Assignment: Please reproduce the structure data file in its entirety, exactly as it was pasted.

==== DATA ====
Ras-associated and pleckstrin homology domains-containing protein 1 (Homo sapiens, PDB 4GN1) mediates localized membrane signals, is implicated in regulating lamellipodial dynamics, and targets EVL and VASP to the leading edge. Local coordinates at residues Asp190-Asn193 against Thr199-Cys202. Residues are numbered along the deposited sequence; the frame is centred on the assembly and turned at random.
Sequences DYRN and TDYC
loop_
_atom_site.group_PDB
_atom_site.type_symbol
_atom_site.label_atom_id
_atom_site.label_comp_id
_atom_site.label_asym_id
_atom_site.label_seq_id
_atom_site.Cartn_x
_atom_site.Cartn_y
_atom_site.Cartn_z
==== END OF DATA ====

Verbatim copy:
Ras-associated and pleckstrin homology domains-containing protein 1 (Homo sapiens, PDB 4GN1) mediates localized membrane signals, is implicated in regulating lamellipodial dynamics, and targets EVL and VASP to the leading edge. Local coordinates at residues Asp190-Asn193 against Thr199-Cys202. Residues are numbered along the deposited sequence; the frame is centred on the assembly and turned at random.
Sequences DYRN and TDYC
loop_
_atom_site.group_PDB
_atom_site.type_symbol
_atom_site.label_atom_id
_atom_site.label_comp_id
_atom_site.label_asym_id
_atom_site.label_seq_id
_atom_site.Cartn_x
_atom_site.Cartn_y
_atom_site.Cartn_z